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‘This is about life and death’: BBC’s Andrew Marr lashes Theresa May over NHS winter crisis

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The BBC‘s Andrew Marr lashed Theresa May over the NHS winter crisis today, suggesting if he had stroke this year he might have died.

Marr said delays to emergency treatment were a ‘life and death matter’ and recalled his own illness in January 2013 in an interview with the Prime Minister.

He told Mrs May about a woman called Leah Butler Smith whose mother waited five hours for stroke treatment in recent weeks because of delays in an Accident and Emergency department in Essex.

Marr said if he had been forced to wait for five hours for treatment he might never have survived the devastating stroke he suffered while on a rowing machine.

In her first interview of the year, which was pre-recorded in Maidenhead yesterday, Mrs May insisted she understood the concerns and said the Government was working to tackle the problems – but admitted ‘nothing is perfect’.

The BBC's Andrew Marr lashed Theresa May over the NHS winter crisis today, suggesting if he had stroke this year he might have died

Mrs May (pictured in Maidenhead this morning with husband Philip) said the Government was working to tackle the problems in the health service with more money and detailed plans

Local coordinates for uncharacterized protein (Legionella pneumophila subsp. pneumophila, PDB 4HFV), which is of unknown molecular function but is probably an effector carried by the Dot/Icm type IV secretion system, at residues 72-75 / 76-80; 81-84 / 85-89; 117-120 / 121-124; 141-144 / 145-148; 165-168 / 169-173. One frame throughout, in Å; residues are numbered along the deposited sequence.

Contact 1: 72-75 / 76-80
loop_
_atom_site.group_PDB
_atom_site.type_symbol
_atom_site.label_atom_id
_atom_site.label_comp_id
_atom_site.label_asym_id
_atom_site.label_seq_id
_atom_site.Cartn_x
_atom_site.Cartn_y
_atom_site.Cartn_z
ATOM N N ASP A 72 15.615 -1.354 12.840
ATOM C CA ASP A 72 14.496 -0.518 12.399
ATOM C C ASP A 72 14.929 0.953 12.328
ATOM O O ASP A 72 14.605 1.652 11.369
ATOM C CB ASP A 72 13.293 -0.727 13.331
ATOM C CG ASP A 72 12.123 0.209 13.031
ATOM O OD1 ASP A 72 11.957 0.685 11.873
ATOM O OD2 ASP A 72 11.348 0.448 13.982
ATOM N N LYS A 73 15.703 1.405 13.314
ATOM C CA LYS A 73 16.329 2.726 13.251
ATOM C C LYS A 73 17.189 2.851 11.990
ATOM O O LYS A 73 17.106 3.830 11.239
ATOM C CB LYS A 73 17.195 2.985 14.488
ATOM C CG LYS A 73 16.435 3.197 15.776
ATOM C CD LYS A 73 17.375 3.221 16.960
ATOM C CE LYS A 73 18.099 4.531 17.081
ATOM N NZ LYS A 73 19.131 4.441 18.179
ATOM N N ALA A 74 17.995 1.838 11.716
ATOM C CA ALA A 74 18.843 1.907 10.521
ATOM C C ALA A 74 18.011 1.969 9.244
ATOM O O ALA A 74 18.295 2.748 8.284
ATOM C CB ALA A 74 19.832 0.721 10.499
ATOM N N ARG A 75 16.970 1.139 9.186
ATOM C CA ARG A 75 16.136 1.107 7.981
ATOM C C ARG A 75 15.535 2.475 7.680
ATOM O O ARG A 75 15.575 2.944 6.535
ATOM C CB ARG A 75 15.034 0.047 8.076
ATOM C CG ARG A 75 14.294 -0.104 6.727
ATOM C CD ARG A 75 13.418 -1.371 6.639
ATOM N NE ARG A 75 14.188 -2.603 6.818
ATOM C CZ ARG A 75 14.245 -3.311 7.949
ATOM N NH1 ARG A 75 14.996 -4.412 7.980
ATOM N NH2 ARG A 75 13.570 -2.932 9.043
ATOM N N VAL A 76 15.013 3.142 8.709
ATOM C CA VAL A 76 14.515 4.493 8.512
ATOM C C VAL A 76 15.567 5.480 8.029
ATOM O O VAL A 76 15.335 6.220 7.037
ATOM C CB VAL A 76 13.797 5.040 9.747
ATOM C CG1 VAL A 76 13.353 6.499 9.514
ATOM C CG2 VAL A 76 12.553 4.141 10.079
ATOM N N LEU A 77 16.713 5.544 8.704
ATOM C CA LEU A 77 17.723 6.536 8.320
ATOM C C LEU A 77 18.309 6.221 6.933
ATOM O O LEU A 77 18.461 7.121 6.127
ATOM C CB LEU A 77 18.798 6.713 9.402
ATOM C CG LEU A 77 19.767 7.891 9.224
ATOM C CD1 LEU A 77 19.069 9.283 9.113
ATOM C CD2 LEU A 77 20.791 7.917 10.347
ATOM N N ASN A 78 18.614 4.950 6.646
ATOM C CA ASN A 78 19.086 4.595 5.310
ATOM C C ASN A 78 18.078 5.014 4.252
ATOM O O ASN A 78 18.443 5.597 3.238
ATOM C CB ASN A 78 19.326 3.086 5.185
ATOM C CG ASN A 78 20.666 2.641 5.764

Marr told her: ‘If I’d been waiting for five hours before I’d seen a doctor after my stroke I would not be here talking to you.

‘This is about life and death and up and down the country people are having horrendous experiences of the NHS. Where they say there’s a plan or not there is a real, real problem.’

Mrs May replied: ‘Well obviously you’ve raised an individual case with me which I haven’t seen the details of and I – I recognise that people have concerns if they have experience of that sort.

Marr returned to work eight months after his January 2013 stroke (pictured) but was left permanently disabled and using a cane to help him walk

‘If we look at what is happening across the NHS what we see is that actually the NHS is delivering for more people, it is treating more people and more people are being seen within the four hours every day than has been in the – a few years ago.

‘But of course nothing’s perfect and there is more for us to do.’

Mrs May insisted the Government had put more money into the NHS ahead of this winter.

And she said there had been extensive planning, part of which involved the cancellation of planned operations this week to free up capacity.

Both Mrs May and her health secretary Jeremy Hunt apologised for the cancellations this week and she said today: ‘I was apologising for the fact that of course as we’ve seen some operations have been postponed and some people have been delayed in being admitted to – to hospital.

‘Now, if you look across the NHS, experience is different. Experience is different from hospital to hospital as to what is – what is happening. There are some hospitals where very few operations have been cancelled.’